There are two kinds of people: those who garden, and those who don't. Those that do are surrounded with masses of flowers, succulent berry bushes, and big fat tomatoes-- right?
I garden, ergo I am a gardener, but let's review my past:
When I was a child, my mother gave me my own plot to garden. I picked off bugs and watered my vegetable plants, which did quite well until the midsummer two-week trip to Nana's. I remember standing in front of my broccoli plants, crying, as they literally had no leaf left. The bugs had eaten my plants down to the spines.
I have never had my own home-grown broccoli.
In college, I came home for 4 months summers intent on gardening. I did secure a few small bowls of cherry tomatoes, but the whole leaving-in-August thing meant that I never tasted one of my own cantaloupes. They rotted with no one to eat them.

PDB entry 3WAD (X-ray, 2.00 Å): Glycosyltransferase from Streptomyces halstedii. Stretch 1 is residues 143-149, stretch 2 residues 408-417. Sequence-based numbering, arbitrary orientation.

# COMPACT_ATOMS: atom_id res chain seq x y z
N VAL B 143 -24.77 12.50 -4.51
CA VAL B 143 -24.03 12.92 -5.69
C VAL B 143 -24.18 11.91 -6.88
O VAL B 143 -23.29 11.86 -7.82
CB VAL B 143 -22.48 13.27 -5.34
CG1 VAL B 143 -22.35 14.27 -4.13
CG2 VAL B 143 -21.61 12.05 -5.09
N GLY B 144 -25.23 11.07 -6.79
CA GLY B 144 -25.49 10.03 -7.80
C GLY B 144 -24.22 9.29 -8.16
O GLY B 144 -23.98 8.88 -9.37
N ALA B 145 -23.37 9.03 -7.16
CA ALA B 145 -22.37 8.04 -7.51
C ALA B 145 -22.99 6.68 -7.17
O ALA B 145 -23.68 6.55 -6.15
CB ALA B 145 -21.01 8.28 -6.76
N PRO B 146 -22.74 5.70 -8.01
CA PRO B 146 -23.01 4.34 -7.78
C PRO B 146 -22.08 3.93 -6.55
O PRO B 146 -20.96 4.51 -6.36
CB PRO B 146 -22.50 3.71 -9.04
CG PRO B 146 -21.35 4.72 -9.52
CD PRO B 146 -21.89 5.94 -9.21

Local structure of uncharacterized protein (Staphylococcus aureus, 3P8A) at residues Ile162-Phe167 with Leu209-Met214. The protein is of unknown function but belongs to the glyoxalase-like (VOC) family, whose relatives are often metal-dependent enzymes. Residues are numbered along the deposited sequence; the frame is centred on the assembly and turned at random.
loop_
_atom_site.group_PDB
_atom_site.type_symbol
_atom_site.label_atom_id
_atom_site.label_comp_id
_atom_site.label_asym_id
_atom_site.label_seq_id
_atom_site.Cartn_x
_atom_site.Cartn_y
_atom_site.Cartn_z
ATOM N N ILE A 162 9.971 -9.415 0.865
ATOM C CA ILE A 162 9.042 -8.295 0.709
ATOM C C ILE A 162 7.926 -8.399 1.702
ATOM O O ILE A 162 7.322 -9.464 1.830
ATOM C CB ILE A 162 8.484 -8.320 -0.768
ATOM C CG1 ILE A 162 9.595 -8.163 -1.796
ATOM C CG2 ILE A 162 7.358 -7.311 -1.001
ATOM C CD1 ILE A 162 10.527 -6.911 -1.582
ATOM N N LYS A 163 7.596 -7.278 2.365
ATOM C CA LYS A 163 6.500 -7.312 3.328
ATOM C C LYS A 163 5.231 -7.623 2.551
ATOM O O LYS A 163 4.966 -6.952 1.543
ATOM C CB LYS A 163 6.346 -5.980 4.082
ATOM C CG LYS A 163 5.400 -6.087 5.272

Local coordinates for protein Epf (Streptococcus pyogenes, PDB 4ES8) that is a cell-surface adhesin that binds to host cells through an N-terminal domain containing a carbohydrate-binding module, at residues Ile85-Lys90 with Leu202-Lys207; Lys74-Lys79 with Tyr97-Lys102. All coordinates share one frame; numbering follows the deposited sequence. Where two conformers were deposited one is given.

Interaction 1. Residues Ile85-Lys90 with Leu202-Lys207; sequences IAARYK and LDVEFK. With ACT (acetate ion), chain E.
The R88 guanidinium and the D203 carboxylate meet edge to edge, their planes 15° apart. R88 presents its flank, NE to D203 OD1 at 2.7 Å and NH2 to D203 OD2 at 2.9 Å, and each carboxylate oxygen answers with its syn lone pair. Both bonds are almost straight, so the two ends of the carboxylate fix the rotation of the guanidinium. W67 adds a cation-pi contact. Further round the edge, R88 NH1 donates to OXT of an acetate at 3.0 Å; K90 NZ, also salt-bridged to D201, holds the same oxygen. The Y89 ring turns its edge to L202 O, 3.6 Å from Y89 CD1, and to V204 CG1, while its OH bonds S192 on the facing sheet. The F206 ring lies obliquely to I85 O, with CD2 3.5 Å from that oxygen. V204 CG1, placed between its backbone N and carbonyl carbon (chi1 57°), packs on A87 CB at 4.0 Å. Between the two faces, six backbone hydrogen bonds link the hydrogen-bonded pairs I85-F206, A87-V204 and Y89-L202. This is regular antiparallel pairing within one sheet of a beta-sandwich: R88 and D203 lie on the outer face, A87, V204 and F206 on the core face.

During my six months winter-July tenure in Vermont, I was actually on the garden crew. I learned about the beauty of greenhouses, and growing things from seed. I tried to grow my own herbs in my tiny Vermont aerie. The seeds started, sure, and then they stopped. In July, I packed up my Subaru and drove north to Price Edward Island with my mother, toting baby basil seedlings.
Four made it. I transplanted them into metal tin buckets that graced my yellow stoop in Nashville. They died in October, when I cut them off at the stalks and chopped up their leaves for a dinner party. But before you call this a success, please note that out of 6 different types of pants and hundreds of seeds, I emerged with 4 basil plants. Who were kinda spindly anyway.
And this year-- ah, this year. With my indefatigable talent for killing things, I started sweet peas, who grew fervently until I put them in the ground. They have all died.
Last night, I planted poppies, snap peas, and two more sweet peas outside. I transplanted my baby delphinium seedlings into bigger pots.
Keep your fingers crossed.
*But because my husband loves me, he did say that if all my seedlings die, we can buy annuals and transplant them ourselves. And for a thrifty Vermonter, that's saying something--- might have had to do with the tears streaming down my face as I contemplated my withered sweet peas.*
Cousin Hazel! (and his parents.) Part 1
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